Scholars have proposed a variety of different methods for dealing with problems relating to financial biases in expert testimony, such as developing organizations that certify and credential expert witnesses[61], and increasing the use of court-appointed witnesses or neutral witness panels.[62] One might argue that the actions by the NCMB (and the AANS) also could help to curb problems relating to biased expert testimony, although neither organization has alleged that Lustgarten had any financial bias in the case in which he testified.

This essay will not explore the issue of financial bias in any significant depth, since this inquiry would take us too far astray. However, it is important to introduce this problem in order to provide the reader with some additional context for the NCMB's actions against Lustgarten, and to distinguish between biased testimony and incompetent or unethical testimony.

We can define “biased testimony” as testimony that is skewed, slanted, or interpreted toward a particular conclusion or viewpoint. For example, a medical expert receiving a substantial fee from a plaintiff might offer testimony that is biased in favor of the plaintiff’s case. Since bias involves an interpretation of the facts, testimony can be biased without being incompetent or unethical. Biased testimony can be competent because a competent expert may have his or her own biases, and biased testimony may still aid the trier of fact. The trier of fact may benefit from hearing two opposing, but biased, viewpoints. Since biases often occur subconsciously, one could offer biased testimony without deliberately lying or misleading the trier of fact. Moreover, a biased inference might still be a reasonable one. Of course, expert testimony could be biased and also incompetent or unethical, but it is important not to draw the conclusion that biased testimony must be incompetent or unethical. (As we shall see later, the legal system has a means of dealing with biased testimony.)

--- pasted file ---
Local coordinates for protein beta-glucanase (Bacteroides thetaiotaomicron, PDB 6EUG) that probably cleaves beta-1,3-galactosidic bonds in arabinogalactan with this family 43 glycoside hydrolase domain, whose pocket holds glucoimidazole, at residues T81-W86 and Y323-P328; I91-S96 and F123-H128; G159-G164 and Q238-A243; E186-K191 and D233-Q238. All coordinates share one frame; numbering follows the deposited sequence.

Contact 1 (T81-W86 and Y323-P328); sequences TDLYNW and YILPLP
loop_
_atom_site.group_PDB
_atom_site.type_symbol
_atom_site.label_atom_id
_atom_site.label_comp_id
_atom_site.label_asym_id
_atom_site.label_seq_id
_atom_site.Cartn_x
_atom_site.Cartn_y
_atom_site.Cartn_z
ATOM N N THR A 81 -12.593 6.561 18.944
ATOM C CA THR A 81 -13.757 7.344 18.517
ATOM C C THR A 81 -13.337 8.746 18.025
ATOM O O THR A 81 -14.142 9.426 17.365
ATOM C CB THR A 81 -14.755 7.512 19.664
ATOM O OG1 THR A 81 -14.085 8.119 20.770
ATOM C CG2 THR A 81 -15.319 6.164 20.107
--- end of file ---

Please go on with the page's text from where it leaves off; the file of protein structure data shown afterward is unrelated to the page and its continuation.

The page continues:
5. How the Legal System Deals with Incompetent or Unethical Expert Testimony

The U.S. legal system already has a variety of procedures and strategies for dealing with incompetent or unethical expert testimony. As mentioned earlier, judges have the authority to bar incompetent expert testimony from the courtroom. If a judge makes a mistake and allows an incompetent witness to testify, or a competent witness makes a mistake and gives incompetent testimony, then the opposing party has the opportunity to overcome this problem.